HELP. I’m talking to an Ayn Rand bot. He’s an intelligent human being for the most part, just one of the many that have been sucked up into her selfish little vaccuum of self important motives. What is your opinion of Ayn Rand? What would you say to someone drinking her kool-aid? Much Appreciated.
I’ve said it before. I consider Rand and her philosophy to be the epistemological equivalent of methadone. A controlled dose of objectivism is a hell of a lot better than the dirty street junk most people shoot into their arms, but it’s still no way to live.
No doubt your friend is an intelligent person. Most people who bother to pick up a book these days are above average, and nobody goes hot tubbing with Ayn Rand without first peeling off their Sunday School clothes.
Still, she’s an easy trap. Her philosophy is very simple to grasp, and it’s incredibly satisfying to the ego. It’s candy being sold as health food, so naturally people gobble it up.
At its best, objectivism is a gateway philosophy. It’s epistemology with training wheels, the stuff teenagers read before moving on to the real thing.
At its worst, selfish assholes latch on to her value system of ethical egoism and rational self interest, and they get absolutely giddy with what they perceive to be her rejection of altruism. Their surface interpretation of her moral code gives them every excuse to be narcissistic pricks who pride themselves on taking without giving.
What they fundamentally misunderstand, and to an extent what Rand herself misunderstood, is that an ethical system based on living for the sake of one’s self as opposed to living for the sake of others is completely missing the point. There is no self. There is no other.
Obviously, if you start talking to a selfish asshole about egoless notions of one love or one universal consciousness, he’s just gonna shake his head and think you’re a new-age fruitcake. It’s a total fucking waste of time. After all, using mind-based arguments to try and rationally convince an ego that it doesn’t exist is impossible. This is why you’re gonna have trouble sobering up someone who’s been drinking kool-aid from the Fountainhead.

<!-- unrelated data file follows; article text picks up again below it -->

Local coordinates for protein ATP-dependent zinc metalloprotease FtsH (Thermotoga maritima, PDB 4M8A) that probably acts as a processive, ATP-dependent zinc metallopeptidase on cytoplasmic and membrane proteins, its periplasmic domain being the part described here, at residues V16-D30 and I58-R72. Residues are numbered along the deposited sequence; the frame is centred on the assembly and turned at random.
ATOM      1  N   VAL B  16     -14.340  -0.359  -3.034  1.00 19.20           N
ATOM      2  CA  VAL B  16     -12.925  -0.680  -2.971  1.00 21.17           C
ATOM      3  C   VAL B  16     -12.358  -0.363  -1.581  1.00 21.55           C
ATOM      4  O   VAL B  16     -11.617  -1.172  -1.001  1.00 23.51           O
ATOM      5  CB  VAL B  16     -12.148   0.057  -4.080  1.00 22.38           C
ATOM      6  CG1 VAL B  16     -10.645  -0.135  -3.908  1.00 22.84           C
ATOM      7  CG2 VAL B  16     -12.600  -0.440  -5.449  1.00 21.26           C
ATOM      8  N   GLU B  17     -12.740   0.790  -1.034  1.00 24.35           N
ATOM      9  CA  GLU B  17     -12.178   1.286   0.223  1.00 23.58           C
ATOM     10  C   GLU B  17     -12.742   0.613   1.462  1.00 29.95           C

Still, the fundamental flaw in Rand’s thinking is that she was never able to separate ego from consciousness. She confused and combined those two inherently different philosophical constructs. I’ll spare you her metaphysical hoop-jumping, but her entire world view is based on the faulty ego-biased premise of our isolated individuality.
Sure, we’re each individuals. We’re born, we live, and we die as discrete units of self, but her philosophy places such primacy on egoism that the whole exercise becomes childish. She presents an “every man for himself” mentality, heroizes the individual, and then narratively extends the positive benefits of her philosophy to its illogical yet idealized conclusion.
I’ll happily concede that on a primal level, operating from a position of rational self-interest is perfectly acceptable. The law of the jungle never really ceases to apply, and there is no doubt a certain kind of virtue in selfishness, but none of it will get you higher than the first couple of rungs on Maslow’s hierarchy of needs.
They say man cannot live on bread alone. Well, man cannot find happiness, much less enlightenment, on rational self interest alone, regardless of how ethical. This isn’t about proving Rand wrong. It’s about showing your friend that objectivism is an incomplete philosophy.
Quite simply, there is more.
One thought on “On ayn rand”
That is the first objective reply to Objectivism that I have seen. It is quite convincing, especially the heavy blow you struck with Maslow’s needs.